Kidney diseases weighing on public healthcare expenditure

Kidney diseases weighing on public healthcare expenditure

This article is in conjunction with World Kidney Day 2021 which falls on March 11 every year.

KUALA LUMPUR: The burden of chronic and non-communicable diseases (NCDs) in the country continues to weigh heavily on the national healthcare system, with news reports highlighting the growing numbers of Malaysians impacted by often preventable diseases that lead to deteriorating quality of life and a growing cost to the healthcare budget.

Recent studies carried out by local health experts have shown that chronic kidney disease (CKD) has become one of the leading public health issues in Malaysia with increased prevalence and low awareness.

According to their findings, within less than a decade the prevalence of CKD increased from 9.1 percent in 2011 to 15.5 percent in 2018. The worrying part is, only five percent of people with CKD are aware they have the disease.

The rise in CKD numbers is driven by the increase in NCDs, particularly Type 2 diabetes, with nearly one in five Malaysian adults having diabetes. High blood pressure, obesity and cardiovascular disease are also risk factors that can lead to CKD.

Economic perspective

Malaysia also has one of the world’s highest proportions of patients with end-stage renal disease (ESRD) due to diabetes. It has been reported that almost 69 percent of the new ESRD cases recorded in the Malaysian Dialysis and Transplant Registry 2018 were caused by diabetes

(ESRD occurs when CKD – the gradual loss of kidney function – reaches an advanced state and the kidneys cease functioning on a permanent basis leading to the need for dialysis or a kidney transplant to maintain life.)

Malaysian Society of Nephrology (MSN) president and senior consultant nephrologist at Hospital Canselor Tuanku Muhriz Universiti Kebangsaan Malaysia Prof Dr Abdul Halim Gafor said health experts have conducted several studies from the economic perspective to evaluate the cost and long-term sustainability of ESRD care, including dialysis treatment, in the country.

In 2010, the total ESRD expenditure in Malaysia was 2.95 percent of the total public sector health expenditure but it increased to 4.2 percent in 2016.

According to Dr Abdul Halim, the total health expenditure for the public sector dedicated to ESRD care is considered massive and disproportionate relative to the reported number of ESRD patients in the Malaysian Dialysis and Transplant Registry which stood at approximately 44,000 in 2018.

He told Bernama their studies have projected that – based on the current trend and if the situation remained unchecked – the number of ESRD patients would reach almost 51,000 in 2020 and 106,000 in 2040, which will cost the healthcare system an estimated RM1.5 billion and RM3.2 billion respectively.

Early Detection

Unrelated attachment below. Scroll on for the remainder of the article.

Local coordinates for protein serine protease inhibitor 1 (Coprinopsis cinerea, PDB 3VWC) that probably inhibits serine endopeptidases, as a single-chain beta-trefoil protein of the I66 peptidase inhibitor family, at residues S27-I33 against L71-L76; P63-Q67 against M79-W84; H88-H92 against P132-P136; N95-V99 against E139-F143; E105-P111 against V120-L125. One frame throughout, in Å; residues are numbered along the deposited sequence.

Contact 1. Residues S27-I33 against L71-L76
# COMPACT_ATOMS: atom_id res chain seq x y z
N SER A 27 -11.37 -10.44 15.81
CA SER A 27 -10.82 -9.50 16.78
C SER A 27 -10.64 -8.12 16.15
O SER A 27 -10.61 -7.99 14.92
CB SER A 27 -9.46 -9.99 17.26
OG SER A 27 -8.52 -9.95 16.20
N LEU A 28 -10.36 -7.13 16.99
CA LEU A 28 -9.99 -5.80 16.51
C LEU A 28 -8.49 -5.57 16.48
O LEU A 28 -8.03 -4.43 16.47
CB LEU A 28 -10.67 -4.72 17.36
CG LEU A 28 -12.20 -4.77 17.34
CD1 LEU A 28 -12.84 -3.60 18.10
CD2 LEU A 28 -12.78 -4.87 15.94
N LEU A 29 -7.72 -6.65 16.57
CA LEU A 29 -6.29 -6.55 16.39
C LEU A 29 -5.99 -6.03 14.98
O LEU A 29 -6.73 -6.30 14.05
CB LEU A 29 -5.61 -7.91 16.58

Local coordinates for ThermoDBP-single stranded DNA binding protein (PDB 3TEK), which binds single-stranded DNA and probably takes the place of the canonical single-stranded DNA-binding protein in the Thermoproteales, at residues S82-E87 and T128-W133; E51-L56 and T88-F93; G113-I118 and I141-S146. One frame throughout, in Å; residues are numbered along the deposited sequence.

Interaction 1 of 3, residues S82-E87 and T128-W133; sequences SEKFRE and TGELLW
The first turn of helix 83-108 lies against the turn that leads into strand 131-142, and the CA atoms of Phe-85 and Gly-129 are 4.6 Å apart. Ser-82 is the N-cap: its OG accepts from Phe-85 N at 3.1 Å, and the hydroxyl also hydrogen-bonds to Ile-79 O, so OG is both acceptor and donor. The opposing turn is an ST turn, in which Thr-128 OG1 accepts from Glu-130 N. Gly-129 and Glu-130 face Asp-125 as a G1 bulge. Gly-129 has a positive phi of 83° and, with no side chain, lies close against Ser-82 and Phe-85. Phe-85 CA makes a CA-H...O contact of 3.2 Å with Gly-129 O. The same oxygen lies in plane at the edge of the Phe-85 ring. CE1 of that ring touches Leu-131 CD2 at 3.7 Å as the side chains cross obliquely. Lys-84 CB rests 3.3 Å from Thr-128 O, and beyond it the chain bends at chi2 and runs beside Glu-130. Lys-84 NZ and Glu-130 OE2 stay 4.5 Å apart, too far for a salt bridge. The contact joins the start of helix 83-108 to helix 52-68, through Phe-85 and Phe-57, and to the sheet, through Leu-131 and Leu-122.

Currently, the Ministry of Health is focused on addressing this health burden by using a multi-agency approach to reduce NCDs, including advocating the prevention and early treatment of CKD by conducting screenings for kidney diseases.

Dr Abdul Halim said if detected early and managed properly, the rate of deterioration of the kidney functions can be delayed significantly.

He said CKD is often symptom-free in its early stages and that individuals may not experience any notable symptoms until they reach advanced stages of the disease.

This may, in part, cause missed or late detection of CKD, hence contributing to the low percentage of individuals with CKD being aware of the disease, he added.

“Early screening of CKD among high-risk individuals such as those having diabetes or hypertension, therefore, is absolutely crucial. We encourage these groups to consult their doctors or healthcare providers for regular assessment of the risk of CKD.

“If detected early and managed appropriately, we can delay the rate of deterioration of kidney function significantly. Patients can also remain dialysis-free for many years with low risk of complications,” he said.

Dr Abdul Halim said MSN has been working closely with the Ministry of Health (MOH) and non-governmental organisations such as the National Kidney Foundation of Malaysia and MedTweetMy to elevate public awareness on CKD and educate patients and their caregivers by providing correct information on how to manage the disease.

Combating misinformation

Consultant nephrologist Dr Rafidah Abdullah, who is MedTweetMy vice-president and co-chair of, said misinformation and the circulation of fake news have had a huge impact on CKD patients who frequently seek non-medical opinions via social media which would give them false hopes of a cure.

“They end up developing more complications and accelerating the progression of CKD. They may even end up having to commence dialysis much earlier than what would have been the case if they had followed the treatment delivered by healthcare professionals,” she said.

Meanwhile, MedTweetMy, with the support of MOH, National Kidney Foundation of Malaysia and AstraZeneca Malaysia, has developed a portal called to provide easy access to comprehensive and accurate information on kidney diseases.

“The website was developed to address misinformation. It acts as a one-stop centre for the public, patients and families to go to (for information on kidney diseases). This website will be expanded by providing more in-depth information on diabetes and modules on pre-dialysis education,” Dr Rafidah added.

The MYBuahPinggang website can be accessed via -Bernama